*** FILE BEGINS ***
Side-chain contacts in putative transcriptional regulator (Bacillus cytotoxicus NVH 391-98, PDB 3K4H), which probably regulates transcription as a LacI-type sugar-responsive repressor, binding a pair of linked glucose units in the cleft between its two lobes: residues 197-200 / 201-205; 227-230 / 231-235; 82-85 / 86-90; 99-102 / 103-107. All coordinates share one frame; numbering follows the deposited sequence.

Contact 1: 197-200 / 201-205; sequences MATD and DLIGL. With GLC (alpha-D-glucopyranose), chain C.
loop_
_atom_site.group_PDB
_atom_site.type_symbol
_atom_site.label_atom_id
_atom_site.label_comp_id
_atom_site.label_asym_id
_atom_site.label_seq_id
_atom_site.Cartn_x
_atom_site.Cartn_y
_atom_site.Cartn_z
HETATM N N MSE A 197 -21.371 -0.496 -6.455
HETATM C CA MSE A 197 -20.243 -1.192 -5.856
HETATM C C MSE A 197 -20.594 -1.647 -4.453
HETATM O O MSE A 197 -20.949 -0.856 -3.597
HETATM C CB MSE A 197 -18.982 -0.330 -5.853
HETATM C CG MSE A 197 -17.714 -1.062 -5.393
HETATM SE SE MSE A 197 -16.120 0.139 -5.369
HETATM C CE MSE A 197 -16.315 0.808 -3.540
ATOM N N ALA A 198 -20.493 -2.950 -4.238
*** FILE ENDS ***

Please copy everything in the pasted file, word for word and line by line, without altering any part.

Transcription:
Side-chain contacts in putative transcriptional regulator (Bacillus cytotoxicus NVH 391-98, PDB 3K4H), which probably regulates transcription as a LacI-type sugar-responsive repressor, binding a pair of linked glucose units in the cleft between its two lobes: residues 197-200 / 201-205; 227-230 / 231-235; 82-85 / 86-90; 99-102 / 103-107. All coordinates share one frame; numbering follows the deposited sequence.

Contact 1: 197-200 / 201-205; sequences MATD and DLIGL. With GLC (alpha-D-glucopyranose), chain C.
loop_
_atom_site.group_PDB
_atom_site.type_symbol
_atom_site.label_atom_id
_atom_site.label_comp_id
_atom_site.label_asym_id
_atom_site.label_seq_id
_atom_site.Cartn_x
_atom_site.Cartn_y
_atom_site.Cartn_z
HETATM N N MSE A 197 -21.371 -0.496 -6.455
HETATM C CA MSE A 197 -20.243 -1.192 -5.856
HETATM C C MSE A 197 -20.594 -1.647 -4.453
HETATM O O MSE A 197 -20.949 -0.856 -3.597
HETATM C CB MSE A 197 -18.982 -0.330 -5.853
HETATM C CG MSE A 197 -17.714 -1.062 -5.393
HETATM SE SE MSE A 197 -16.120 0.139 -5.369
HETATM C CE MSE A 197 -16.315 0.808 -3.540
ATOM N N ALA A 198 -20.493 -2.950 -4.238